Public relations gets a lot of flack. It often stems from a misunderstanding of what is actually required in the role. From hedonistic party animals, to the bane of many journalists’ existence, PR people have been brandished with many negative stereotypes.

I will try to banish the common myths associated with PR by sharing a basic rundown of what actually gets done in the office (besides the daily tipple or two, and hanging out at the VIP section of the club during the weekends).

The Bad Spin

“Without PR, Cinderella was just a drunk princess who lost her shoes at a party.”

The PR spin is often mistaken for deceit, when it really is quite the opposite. We pride ourselves on conducting thorough research and coming up with creative story ideas to help enhance your brand’s credibility. We are honest storytellers with sincere motives and we are keen on sharing with the public what our clients do.

Never say no

Our aim is to run a campaign that meets our clients’ needs, and this leads to the next misconception – that we are pushovers incapable of saying no. Which leads to the accusation of incessant and irrelevant pitching. (For our fellow PR friends and marketers, here are some tips on pitching gracefully to the media).

In actual fact, we first listen to our client’s needs, then consult with them on a suitable media strategy, and establish clear expectations on what we can deliver. We foster confidence and reassure clients that sometimes, the story they want to tell is not going to fly with the media or public. It’s our job to help them craft a message and strategy that will be valuable and of interest to news outlets.

Sticking to the old school

Some traditional PR methods still stand the test of time, but as consumer trends evolve, so does PR. Old PR approaches would include writing a press release and pushing it to media. These days we’re looking at all the channels available to a brand to reach out to their audience.  This means staying on the pulse of changes in marketing, social media, search engine algorithms, inbound marketing and much more – these trends provide fascinating user insights that will complement traditional efforts.


Good PR is more than hardselling stories to journalists or glorifying brands to sway public perception – we are about telling engaging, newsworthy and truthful brand stories across the most suitable platforms. Only then will the media and public start trusting a brand and its products.

13 rules when writing a press release


To find out how Mutant can help with your PR efforts, drop us a line at [email protected].

Disney – Cinderella Castle Mosaic Selective Coloring image by Joe Penniston is licensed under CC BY 2.0.


How to approach bloggers and establish good relationships

Bloggers of our day have been bestowed with something that even stirs the jealous bones of news teams – loyal, trusting readers. Pictures of newly-adopted kittens, short articles about food, and event reviews filled with selfies and one-too-many canapé pictures – which would be considered taboo for traditional news outlets – live flamboyantly on blogs and entice countless readers.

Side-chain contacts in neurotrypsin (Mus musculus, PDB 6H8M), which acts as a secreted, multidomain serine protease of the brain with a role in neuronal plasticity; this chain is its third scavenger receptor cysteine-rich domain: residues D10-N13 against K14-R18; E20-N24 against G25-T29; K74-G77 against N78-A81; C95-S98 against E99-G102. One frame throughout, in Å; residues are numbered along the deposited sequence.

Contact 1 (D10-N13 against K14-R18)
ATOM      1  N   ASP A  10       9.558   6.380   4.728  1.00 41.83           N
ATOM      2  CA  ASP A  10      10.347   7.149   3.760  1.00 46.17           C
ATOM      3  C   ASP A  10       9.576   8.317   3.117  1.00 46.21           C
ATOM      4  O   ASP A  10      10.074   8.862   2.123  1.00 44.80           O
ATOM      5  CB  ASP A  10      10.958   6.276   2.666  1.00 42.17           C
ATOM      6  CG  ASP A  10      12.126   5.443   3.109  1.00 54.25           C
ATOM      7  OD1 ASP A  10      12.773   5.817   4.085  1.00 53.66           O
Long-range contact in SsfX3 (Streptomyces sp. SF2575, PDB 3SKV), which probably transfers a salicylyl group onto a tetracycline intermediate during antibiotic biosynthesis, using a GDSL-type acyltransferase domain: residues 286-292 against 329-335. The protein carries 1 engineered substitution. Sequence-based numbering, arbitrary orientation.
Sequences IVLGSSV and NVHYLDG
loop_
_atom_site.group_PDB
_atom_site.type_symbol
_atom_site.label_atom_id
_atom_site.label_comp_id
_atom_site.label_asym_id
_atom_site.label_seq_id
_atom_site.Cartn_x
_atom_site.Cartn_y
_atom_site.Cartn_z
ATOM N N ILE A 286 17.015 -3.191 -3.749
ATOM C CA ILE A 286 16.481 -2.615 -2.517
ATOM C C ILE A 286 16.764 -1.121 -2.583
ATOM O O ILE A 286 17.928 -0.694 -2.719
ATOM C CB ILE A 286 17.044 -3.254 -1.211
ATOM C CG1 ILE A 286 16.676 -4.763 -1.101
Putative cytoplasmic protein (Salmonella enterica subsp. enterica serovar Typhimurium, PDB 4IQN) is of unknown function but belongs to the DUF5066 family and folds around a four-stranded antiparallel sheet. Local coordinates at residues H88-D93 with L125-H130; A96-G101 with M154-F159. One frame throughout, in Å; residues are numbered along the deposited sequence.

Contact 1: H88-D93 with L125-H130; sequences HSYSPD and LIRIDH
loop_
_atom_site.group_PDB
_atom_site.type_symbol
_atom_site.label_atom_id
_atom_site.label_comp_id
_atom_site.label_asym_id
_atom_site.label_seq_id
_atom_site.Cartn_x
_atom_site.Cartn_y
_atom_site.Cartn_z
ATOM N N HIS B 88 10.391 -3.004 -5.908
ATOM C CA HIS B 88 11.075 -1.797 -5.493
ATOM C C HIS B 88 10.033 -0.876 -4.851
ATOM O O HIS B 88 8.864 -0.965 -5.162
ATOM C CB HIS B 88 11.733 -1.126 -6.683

What we’re seeing today is a shift of consumer preference, and oftentimes trust, in the content they consume. Rather than professionally written news pieces, many are seeking entertaining, picture-filled blog posts drizzled with humour, sarcasm and written in simple English. Consumers look to blogs to form their purchasing decisions and the marketing impact of a persuasive, well written blog post is undeniable.

Many blogs are functioning with structured editorial teams in place, but they still work differently from newsrooms, which is why brands need to do a little homework if they hope to land a spot on popular web logs.

First impressions do count, and it’s important to start off on the right foot when you approach bloggers. But how can brands actually start approaching these digital wordsmiths?

By now, you would have done your research and compiled a comprehensive list of potential bloggers who you feel best represent your brand.

While bloggers in the past might have accepted impersonal notes from PR and marketing executives, they are less appreciative of it today. Make sure you write a personalised note to each blogger, building rapport and clearly stating what your brand offers and how you’d like to partner with them. Keep in mind that they are not obliged to rave about your product or write a story off a generic press release, even if you give them a freebie.

It’s not a ‘numbers game’ anymore, so avoid the automated approach of mass emails to hundreds of people (which will likely end up in the spam folder, and result in your email address getting blocked). Focus instead on building an actual relationship with the relevant bloggers in order for them to understand and trust your product or service. Only then will they become true brand advocates.

While everyone wants the big and famous blogs with a massive following, credible smaller blogs are often easier to approach and work with, and can spur the larger blogs to take notice.

Before reaching out, start following them on social media and reading their blogs to get an idea of how they tick. Better still, become a genuine fan of their blog – start reading, sharing, and commenting on their posts. That way, you’ll understand how your brand can fit in with the blog’s narrative and come up with suitable angles.